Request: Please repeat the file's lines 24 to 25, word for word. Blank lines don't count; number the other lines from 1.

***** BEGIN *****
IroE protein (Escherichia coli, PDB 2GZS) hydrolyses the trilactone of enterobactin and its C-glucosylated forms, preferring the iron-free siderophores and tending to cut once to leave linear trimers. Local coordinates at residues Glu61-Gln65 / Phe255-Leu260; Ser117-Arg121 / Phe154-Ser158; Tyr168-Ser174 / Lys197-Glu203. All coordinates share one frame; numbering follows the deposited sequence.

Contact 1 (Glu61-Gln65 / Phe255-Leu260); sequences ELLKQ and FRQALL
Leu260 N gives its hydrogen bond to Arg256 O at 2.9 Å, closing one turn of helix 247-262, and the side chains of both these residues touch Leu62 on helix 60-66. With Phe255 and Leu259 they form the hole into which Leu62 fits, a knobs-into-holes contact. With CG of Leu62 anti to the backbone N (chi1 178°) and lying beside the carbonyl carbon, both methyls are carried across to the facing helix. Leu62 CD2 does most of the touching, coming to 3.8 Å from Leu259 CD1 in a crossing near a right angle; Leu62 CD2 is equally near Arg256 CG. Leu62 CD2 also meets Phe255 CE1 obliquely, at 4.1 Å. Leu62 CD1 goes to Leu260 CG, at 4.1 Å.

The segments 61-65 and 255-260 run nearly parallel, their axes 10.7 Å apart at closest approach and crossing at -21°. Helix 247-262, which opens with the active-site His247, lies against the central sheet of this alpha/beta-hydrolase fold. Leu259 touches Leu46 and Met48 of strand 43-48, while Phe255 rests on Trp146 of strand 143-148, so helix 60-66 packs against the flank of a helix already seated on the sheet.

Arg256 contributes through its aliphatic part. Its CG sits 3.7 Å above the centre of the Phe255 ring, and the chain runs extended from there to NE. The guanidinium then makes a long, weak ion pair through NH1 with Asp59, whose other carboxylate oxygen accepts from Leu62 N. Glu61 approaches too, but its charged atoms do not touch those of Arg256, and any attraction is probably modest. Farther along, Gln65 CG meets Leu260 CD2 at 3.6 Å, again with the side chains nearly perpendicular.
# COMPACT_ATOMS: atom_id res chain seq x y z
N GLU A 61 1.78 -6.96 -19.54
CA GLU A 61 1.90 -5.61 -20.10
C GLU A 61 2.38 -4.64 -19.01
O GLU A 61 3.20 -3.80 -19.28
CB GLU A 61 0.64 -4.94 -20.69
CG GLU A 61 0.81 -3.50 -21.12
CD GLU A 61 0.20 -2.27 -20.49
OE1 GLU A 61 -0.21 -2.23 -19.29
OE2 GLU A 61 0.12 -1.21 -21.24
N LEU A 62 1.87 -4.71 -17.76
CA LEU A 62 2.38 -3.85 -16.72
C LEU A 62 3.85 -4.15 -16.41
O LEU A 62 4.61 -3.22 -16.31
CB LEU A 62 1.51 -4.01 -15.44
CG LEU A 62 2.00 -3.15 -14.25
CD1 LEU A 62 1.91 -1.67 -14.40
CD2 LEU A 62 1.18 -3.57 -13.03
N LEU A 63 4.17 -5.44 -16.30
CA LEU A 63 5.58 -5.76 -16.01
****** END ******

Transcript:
N LEU A 63 4.17 -5.44 -16.30
CA LEU A 63 5.58 -5.76 -16.01